An article published yesterday in the Gonzaga Law Review presents an interesting analysis of trade secret litigation in state courts. Authors David S. Alming, Darin W. Snyder, Michael Sapoznikow, Whitney E. McCollum, and Jill Weader published the follow-up article to their article last year concerning trade secret litigation in federal courts. According to the new article, they analyzed 2,077 state appellate court decisions issued between 1995 and 2009 and coded 358 of them for 17 relevant factors.

Here are some interesting findings from their article:

• In more than 90% of trade secret cases in both state and federal courts, the alleged misappropriator was either an employee or business partner of the trade secret owner.
• Just five states account for about half of all trade secret litigation in state appellate courts. California leads the pack (16% of cases), followed by Texas (11%), Ohio (10%), New York (6%), and Georgia (6%).
• State appellate courts affirmed 68% of trade secret decisions and reversed 30% of them.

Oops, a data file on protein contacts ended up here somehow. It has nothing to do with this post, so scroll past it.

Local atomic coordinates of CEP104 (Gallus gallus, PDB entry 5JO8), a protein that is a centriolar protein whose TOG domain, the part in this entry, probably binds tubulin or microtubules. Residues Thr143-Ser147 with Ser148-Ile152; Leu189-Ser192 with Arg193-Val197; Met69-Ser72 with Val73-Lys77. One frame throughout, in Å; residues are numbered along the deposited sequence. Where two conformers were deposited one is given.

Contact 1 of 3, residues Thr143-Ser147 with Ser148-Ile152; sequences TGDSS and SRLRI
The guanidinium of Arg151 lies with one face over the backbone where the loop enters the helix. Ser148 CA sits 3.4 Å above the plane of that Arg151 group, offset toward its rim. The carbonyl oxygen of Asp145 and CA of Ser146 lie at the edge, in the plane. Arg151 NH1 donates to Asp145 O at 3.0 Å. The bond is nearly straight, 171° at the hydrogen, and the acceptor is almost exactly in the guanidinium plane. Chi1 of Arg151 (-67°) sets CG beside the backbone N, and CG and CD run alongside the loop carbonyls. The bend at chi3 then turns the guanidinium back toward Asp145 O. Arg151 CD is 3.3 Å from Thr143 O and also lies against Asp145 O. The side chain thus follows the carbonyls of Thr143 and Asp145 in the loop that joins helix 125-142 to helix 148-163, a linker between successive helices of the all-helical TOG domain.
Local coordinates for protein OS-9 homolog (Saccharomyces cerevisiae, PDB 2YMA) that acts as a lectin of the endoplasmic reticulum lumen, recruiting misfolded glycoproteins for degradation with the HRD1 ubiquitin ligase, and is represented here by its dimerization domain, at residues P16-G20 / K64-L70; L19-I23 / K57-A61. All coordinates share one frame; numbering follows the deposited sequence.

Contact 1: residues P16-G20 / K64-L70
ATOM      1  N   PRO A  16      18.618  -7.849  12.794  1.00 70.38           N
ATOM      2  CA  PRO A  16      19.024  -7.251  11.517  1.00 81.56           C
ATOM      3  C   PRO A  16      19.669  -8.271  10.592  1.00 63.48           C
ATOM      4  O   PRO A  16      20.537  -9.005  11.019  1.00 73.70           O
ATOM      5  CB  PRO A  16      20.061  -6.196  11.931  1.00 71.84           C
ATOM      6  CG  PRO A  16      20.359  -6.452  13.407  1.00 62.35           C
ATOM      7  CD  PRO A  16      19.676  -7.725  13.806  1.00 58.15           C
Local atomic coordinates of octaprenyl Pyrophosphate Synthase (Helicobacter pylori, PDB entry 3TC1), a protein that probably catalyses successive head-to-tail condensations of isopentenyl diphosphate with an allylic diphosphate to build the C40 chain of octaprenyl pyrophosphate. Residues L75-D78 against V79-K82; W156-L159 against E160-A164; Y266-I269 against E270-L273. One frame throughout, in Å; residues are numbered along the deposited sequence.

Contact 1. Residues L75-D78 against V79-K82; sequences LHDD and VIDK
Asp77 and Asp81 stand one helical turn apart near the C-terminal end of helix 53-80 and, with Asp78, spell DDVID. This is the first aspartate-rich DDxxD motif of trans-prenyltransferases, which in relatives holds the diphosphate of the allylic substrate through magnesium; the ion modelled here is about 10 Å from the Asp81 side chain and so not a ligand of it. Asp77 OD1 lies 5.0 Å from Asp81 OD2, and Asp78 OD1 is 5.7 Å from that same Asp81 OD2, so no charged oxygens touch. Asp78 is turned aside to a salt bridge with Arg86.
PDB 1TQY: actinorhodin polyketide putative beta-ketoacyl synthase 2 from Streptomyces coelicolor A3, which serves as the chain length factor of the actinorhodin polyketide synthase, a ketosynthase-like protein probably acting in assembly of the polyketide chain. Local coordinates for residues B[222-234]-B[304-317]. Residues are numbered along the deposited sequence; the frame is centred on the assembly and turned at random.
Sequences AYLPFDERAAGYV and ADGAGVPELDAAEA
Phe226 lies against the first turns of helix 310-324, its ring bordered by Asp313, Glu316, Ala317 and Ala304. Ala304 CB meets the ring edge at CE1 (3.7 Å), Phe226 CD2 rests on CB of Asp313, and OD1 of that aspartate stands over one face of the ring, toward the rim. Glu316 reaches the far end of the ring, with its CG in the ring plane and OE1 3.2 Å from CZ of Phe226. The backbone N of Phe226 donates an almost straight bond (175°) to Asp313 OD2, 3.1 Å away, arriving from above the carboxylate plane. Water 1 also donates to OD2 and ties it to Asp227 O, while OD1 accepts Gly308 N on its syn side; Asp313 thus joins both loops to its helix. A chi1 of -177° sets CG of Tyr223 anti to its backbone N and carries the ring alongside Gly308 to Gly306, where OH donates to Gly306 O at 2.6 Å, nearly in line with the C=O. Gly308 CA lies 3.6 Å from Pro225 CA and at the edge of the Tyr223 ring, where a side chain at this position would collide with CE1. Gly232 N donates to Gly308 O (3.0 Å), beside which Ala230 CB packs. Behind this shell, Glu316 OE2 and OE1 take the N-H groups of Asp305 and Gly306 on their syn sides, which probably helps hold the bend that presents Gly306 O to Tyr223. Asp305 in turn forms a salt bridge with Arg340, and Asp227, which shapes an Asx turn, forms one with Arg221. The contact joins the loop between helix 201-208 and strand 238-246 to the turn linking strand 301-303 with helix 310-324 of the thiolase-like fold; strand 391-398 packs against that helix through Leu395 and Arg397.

• State appellate courts favor defendants. Alleged misappropriators (the defendants) prevailed in 57% of cases and trade secret owners (the plaintiffs) prevailed in 41%.
• State courts appear to be a tougher venue for trade secret owners who are suing business partners than for those suing employees. Trade secret owners won 42% of the time on appeal when the owner sued an employee, but only 34% when the owner sued a business partner.
• For decades following its 1939 publication, the Restatement (First) of Torts “was almost universally cited by state courts, and in effect became the bedrock of modern trade secret law.” James Pooley, Trade Secrets § 2.02[1] (2010). Those days are over. Only 5% of the cases in the state study cited the Restatement.
• Unlike federal courts, which cite persuasive authority in more than a quarter of cases, state courts cited persuasive authority in only 7% of cases.
• In contrast to the exponential growth of trade secret litigation in federal courts, trade secret litigation in state appellate courts is increasing, but only in a linear pattern at a modest pace.
• Of all the reasonable measures trade secret owners took, only two statistically predicted that the court would find that this element was satisfied: confidentiality agreements with employees and confidentiality agreements with third parties.